Phase I consisted of five sessions focused on emotion-perception training. Participants learned about six basic emotions through a picture-sorting game and identified facial cues associated with different emotions through a jigsaw puzzle in VR. Participants practiced several strategies (e.g., mimicking emotions) to aid in emotion recognition, which they were encouraged to try at home. Phase II, with four sessions, addressed theory of mind deficits and attributional bias, in which participants were trained to avoid the pitfalls associated with jumping to conclusions. Participants recognized the harm of jumping to conclusions by viewing scripted social scenarios in the VR environment. Three social strategies can be learned to understand situations: generating perspective-taking, distinguishing social facts from guesses, and gathering additional evidence. Phase III with one session, focused on the integration of learned skills to cope with real-life interpersonal and emotional problems. Participants applied social cognitive skills in a VR role-play game, in which they could consider different possible ways to react to a situation. The game continued until the most appropriate answer was chosen. Participants continued to practice identifying emotions, thoughts, and behaviors, and understanding their interrelatedness (Figure 2).
Figure 2. Example of virtual reality based social cognition and interaction training (VR-SCIT) scenarios. (A) VR screen shot of phase-I (recognize emotions): A person was answering a phone (voice shielding) with an angry expression on his face, and participants were asked to judge the emotion by recognizing facial cues. (B) VR screen shot of phase-II (figuring out situations): After the girl left, another person came in looking for something and messed up her desk. When the girl came back, she blamed the boy for messing up her desk without knowing the facts. (C) VR screen shot of phase-III (checking it out): This was a Role-Play Game about office stories, participants needed to make the right choices about identifying emotions, thoughts and behaviors. (D) The scene of VR-SCIT intervention.
The TR-SCIT was exactly the same as the previous work we conducted in the community setting [Wang et al. (15)], but with an interval of 2–3 days between sessions. Five SCIT interventions were conducted, each with six inpatient participants. The TR-SCIT took 5 weeks to complete and included three phases: (1) introduction and emotions (seven sessions), (2) figuring out situations (eight sessions), and (3) checking it out (five sessions).
For all participants, antipsychotic medication type and dose were not controlled and instead left to the discretion of the participants’ treating psychiatrists. The psychiatrists who were blinded to the interventional conditions administered all assessments measures to the subjects at both baseline and the endpoint.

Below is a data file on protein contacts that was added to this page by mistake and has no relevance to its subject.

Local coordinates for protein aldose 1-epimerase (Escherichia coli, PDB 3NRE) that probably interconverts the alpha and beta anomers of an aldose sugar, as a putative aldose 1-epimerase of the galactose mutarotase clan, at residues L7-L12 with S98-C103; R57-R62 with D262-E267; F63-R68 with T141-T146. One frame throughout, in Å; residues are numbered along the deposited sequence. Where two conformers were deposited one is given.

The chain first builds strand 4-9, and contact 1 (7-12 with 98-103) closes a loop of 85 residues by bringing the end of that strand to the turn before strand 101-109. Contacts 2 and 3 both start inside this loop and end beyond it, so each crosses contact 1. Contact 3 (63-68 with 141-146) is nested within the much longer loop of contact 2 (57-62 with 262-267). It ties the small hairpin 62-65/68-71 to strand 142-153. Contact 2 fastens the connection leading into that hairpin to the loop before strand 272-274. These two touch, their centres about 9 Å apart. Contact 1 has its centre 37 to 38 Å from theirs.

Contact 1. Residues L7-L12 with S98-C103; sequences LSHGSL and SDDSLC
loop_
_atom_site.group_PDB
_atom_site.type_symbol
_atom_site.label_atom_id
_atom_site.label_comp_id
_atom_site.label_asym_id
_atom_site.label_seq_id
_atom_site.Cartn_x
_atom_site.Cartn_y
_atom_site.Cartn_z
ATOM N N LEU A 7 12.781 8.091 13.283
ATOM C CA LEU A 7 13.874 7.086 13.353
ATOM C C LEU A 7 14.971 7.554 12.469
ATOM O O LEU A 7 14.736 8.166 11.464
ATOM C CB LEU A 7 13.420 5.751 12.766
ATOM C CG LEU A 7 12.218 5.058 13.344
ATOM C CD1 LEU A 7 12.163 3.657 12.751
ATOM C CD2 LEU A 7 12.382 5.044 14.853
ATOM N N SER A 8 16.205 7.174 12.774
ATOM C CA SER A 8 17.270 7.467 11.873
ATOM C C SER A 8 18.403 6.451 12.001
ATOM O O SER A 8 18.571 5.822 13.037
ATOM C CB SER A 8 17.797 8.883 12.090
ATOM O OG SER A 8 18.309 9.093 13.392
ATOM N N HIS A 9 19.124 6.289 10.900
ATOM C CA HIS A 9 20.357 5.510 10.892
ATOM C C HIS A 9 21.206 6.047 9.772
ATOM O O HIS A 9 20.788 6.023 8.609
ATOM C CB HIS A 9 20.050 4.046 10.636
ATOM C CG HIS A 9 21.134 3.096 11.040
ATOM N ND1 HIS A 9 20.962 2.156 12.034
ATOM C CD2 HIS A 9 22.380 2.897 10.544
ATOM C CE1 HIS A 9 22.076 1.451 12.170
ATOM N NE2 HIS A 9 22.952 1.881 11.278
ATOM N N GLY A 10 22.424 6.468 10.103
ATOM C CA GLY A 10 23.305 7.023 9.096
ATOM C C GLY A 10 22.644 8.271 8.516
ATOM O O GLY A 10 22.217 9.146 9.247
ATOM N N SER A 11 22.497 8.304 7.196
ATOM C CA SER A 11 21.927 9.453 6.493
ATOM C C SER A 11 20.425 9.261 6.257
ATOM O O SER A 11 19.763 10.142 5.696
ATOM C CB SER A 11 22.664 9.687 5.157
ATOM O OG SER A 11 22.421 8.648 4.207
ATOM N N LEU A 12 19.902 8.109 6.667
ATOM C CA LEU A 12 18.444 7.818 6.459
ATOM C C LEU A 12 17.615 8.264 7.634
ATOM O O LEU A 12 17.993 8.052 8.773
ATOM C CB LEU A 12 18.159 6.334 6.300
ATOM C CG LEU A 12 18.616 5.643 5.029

Virtual reality application and virtual reality devices
A Visual Studio code editor was used to write and debug the code. Unity3D software was used to create the UI. Finally, the application runs on the Pico Goblin2 All-In-One (Featuring the Qualcomm® Snapdragon 835 CPU with 4G high-speed LPDDR4-1866 RAM) with the Android 8.1 operating system.
Psychopathology and neuropsychological tests
Psychopathology was assessed using the Positive and Negative Syndrome Scale (PANSS) by experienced clinicians (41, 42). The Digit Span Test (DST) and Verbal Fluency Test (VFT) were administered to all participants as neuropsychological background tests (43, 44). The total score on the VFT was the number of animals named correctly in a minute. The total score on the DST was the sum of correctly recalled digits across the digits-forward and digits-backward sub-tests.
Social functioning was evaluated using the Chinese version of the Personal and Social Performance Scale (PSP) by psychiatrists who had received training in the use of this method. The PSP total ratings had adequate inter-rater reliability in this study (inter-class correlation coefficient was 0.81) (45).
Emotion perception (EP) was assessed using the Chinese version of the Face-Affective Identification Task (C-FAIT) (46). Participants were required to indicate the emotion conveyed in each photograph. The set of C-FAIT test photos used in the current study consisted of 56 photos in total: 48 photos showing six basic emotions (happiness, anger, disgust, sadness, surprise, and fear) and eight photos conveying neutral emotions. The total score for the C-FAIT ranged from 0 to 48, with higher scores indicating better emotion perception.